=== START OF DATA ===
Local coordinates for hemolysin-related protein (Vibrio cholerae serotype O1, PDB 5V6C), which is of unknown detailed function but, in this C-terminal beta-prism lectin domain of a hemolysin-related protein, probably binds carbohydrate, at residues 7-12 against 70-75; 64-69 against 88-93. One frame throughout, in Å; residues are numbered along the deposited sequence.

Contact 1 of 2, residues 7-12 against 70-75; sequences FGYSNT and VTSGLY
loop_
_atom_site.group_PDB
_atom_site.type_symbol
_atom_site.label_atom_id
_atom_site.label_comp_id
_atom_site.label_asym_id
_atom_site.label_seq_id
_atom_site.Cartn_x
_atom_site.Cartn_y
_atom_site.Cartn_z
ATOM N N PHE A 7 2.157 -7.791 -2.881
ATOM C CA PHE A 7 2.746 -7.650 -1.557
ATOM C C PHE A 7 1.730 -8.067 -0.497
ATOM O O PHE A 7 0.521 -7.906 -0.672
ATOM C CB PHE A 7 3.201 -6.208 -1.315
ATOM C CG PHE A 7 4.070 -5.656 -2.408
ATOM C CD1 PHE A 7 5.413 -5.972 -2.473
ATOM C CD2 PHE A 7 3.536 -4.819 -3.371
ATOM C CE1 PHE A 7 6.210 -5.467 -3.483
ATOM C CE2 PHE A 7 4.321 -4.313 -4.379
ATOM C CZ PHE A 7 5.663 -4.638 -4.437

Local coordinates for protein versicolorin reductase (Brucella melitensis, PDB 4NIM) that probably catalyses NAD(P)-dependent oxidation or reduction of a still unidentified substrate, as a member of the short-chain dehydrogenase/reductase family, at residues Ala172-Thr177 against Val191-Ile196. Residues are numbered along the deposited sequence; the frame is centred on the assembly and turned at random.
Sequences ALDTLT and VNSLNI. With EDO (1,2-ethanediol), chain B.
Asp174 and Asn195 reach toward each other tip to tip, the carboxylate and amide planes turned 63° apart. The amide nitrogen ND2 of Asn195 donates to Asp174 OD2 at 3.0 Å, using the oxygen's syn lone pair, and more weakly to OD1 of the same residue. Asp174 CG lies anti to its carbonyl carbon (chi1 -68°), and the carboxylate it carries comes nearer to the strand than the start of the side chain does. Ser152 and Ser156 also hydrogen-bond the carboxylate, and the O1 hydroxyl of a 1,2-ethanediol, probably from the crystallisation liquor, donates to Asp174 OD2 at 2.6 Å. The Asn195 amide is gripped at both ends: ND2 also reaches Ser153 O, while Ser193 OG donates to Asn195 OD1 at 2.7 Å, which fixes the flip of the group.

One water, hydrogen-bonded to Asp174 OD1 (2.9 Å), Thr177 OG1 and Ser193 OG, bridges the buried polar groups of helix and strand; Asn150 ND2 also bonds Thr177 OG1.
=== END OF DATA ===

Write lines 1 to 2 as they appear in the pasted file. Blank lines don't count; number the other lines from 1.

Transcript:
Local coordinates for hemolysin-related protein (Vibrio cholerae serotype O1, PDB 5V6C), which is of unknown detailed function but, in this C-terminal beta-prism lectin domain of a hemolysin-related protein, probably binds carbohydrate, at residues 7-12 against 70-75; 64-69 against 88-93. One frame throughout, in Å; residues are numbered along the deposited sequence.

Contact 1 of 2, residues 7-12 against 70-75; sequences FGYSNT and VTSGLY